She's screaming, her pain bouncing off of the walls and causing Ron to panic. This whole thing reminds him of Hermione being tortured by Bellatrix Lestrange, and he honestly isn't sure how they're ever supposed to do this again. Hopefully, they'll forget about it by the time they have their next child. But the juxtaposition of the whole thing is too much to bear. The way she's yelling herself hoarse, swearing even. The sweat glistening on her forehead and the pained look on her face. Ron has to wonder if giving birth is even worse than being hit with the cruciactus curse. Tactful man that he is, he decides that now is not the time to ask her. Instead, he allows her to clutch onto his hand with so much strength that it is painful. He doesn't think it occurs to him all that much how much strength she has. It is so easy for him to forget, now that Hermione no longer needs to exhibit it constantly as she did during the war. Now, he thinks of her as something light and feminine and just downright adorable.

It's so easy to forget the past. Probably too easy. The only thing that is there to remind them, really, are the nightmares.

"You need to push now," a nurse says suddenly, and Ron glances down to see the terrified expression on his wife's face.

"Ron," she says hoarsely, "I can't do this."

It's not I don't think I can do this or I'm not sure if I can do this. It's I can't do this. And that, above all things, is what scares him the most.

He swallows hard, smooths back her hair gently with his trembling hand, and tries not to think about the fact that he's about to be a father.

"You are smart, you are beautiful, you are perfect," he reminds her. It gives her the strength she needs, and later on as they're holding a tiny little baby in a soft pink blanket, she tells him that she's not sure if she could have done it without those words.

The secret is, he's pretty sure she would have done it regardless.


In the house of Ron and Hermione Weasley, it is not uncommon to walk in and hear a lot of noise. Quite often, there is crying, screaming, and other startling things that are guaranteed to make you laugh, swear, or jump. Most of the time, these noises could be attributed to the two young children that lived there. For someone who liked order and quiet, Hermione did tend to put up with a lot. But tonight, Ron knows, Rose and Hugo are having a play date with James, Al, and Lily so that Ron and Hermione can have some much needed "me" time together. This, however, does not explain all the screaming, crying, and loud noises that Ron is hearing.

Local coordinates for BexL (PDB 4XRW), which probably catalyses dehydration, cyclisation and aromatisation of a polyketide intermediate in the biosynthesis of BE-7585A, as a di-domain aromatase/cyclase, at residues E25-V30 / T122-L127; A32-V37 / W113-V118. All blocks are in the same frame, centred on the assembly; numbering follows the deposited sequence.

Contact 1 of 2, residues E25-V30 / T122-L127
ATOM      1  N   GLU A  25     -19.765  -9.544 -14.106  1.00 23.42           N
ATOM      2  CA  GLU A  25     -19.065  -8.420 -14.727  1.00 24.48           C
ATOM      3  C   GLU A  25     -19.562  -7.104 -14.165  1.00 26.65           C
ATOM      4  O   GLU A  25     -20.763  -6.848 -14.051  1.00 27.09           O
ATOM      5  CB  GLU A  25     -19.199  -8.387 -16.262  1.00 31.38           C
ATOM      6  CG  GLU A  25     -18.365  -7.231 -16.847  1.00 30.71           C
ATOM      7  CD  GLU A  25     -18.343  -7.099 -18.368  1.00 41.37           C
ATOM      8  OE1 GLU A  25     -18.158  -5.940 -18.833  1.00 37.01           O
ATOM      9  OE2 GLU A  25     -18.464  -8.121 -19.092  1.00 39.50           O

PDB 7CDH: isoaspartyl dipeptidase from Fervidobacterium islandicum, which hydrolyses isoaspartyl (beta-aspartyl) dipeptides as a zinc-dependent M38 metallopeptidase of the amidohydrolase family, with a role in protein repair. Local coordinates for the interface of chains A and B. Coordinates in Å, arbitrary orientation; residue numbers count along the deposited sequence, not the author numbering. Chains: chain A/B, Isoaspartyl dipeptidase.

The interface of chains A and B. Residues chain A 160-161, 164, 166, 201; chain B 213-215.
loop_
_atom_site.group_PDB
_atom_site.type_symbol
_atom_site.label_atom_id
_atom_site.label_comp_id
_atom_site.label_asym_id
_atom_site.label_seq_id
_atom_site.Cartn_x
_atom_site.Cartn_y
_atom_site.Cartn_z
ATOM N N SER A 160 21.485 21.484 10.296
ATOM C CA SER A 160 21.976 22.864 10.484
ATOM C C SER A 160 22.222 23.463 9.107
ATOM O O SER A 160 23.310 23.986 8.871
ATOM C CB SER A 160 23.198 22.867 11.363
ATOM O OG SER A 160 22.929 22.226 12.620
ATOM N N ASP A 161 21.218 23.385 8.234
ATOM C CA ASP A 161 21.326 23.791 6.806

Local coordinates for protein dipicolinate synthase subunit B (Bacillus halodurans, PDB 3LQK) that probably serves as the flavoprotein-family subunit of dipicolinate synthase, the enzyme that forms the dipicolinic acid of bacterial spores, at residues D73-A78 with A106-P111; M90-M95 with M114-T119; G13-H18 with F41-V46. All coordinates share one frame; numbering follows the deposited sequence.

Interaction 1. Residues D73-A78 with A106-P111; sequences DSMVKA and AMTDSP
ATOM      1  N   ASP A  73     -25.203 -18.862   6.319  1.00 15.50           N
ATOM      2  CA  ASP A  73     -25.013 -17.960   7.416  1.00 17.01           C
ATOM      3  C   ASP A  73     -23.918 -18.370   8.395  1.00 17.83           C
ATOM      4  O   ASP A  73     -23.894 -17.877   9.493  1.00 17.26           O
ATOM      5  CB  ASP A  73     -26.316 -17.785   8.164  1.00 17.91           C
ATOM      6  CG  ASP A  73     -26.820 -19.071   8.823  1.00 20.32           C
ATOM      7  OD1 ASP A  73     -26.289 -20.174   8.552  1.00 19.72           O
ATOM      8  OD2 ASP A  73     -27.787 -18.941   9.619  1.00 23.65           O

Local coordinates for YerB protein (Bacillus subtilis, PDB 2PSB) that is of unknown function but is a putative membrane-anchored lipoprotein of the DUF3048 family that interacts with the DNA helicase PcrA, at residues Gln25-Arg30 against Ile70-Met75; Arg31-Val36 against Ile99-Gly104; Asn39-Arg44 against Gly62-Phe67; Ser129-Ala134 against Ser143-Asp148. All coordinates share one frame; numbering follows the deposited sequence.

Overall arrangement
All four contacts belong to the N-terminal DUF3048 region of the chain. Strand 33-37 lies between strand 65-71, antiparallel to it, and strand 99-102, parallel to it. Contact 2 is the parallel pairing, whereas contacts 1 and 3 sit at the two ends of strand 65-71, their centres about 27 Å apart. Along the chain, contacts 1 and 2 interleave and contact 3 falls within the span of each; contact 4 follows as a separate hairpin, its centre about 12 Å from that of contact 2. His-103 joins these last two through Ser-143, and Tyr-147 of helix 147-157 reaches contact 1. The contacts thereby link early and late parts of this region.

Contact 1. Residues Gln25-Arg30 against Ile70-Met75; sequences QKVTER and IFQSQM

It starts as soon as he opens the door. There's a loud, periodic banging noise that sounds like a series of things are being thrown at the wall and bouncing off of it. Ron sets his coat down cautiously, looking towards the stairs with curiosity on his face. But then there's a loud bang and a scream of, "UHHHHGG!" which causes Ron to launch himself at the stairs and dash up, for fear that his wife's sanity is on the line. It has to be Hermione, after all. He knows her voice, and while he does not understand her logic, he is pretty sure that he is about to. The noise grows steadily louder as he approaches the room, frustrated groaning and sporadically spread swears. The door to the room is already open, so he peaks his head in to see what exactly is going on. Hermione is standing among a small mountain of pregnancy sticks, grabbing them, checking them, and lobbing them at the wall. Ron's eyes widen as he sees the anguish on her face every time she looks at one of the tests, glaring at them like they are Voldemort in disguise. She looks slightly unhinged, her hair wild, her mascara running down her cheeks, her eyes red, and her face etched into a fearfully manic expression.

"Hermione?" Ron says, walking into the room. "What's wrong?"

It's only when she turns to look at him that he can really see the look in her eyes, like a rabbit caught in headlights. Her face scrunches up upon seeing him, and she bursts into even harder tears and turns back to her pile of pregnancy tests.

"Negative. Negative. Negative. Negative. NEGATIVE! They're all negative, Ron! I can't fucking get pregnant again, why can't I get pregnant again?"

He's startled to hear her swear but tries his best not to let it show.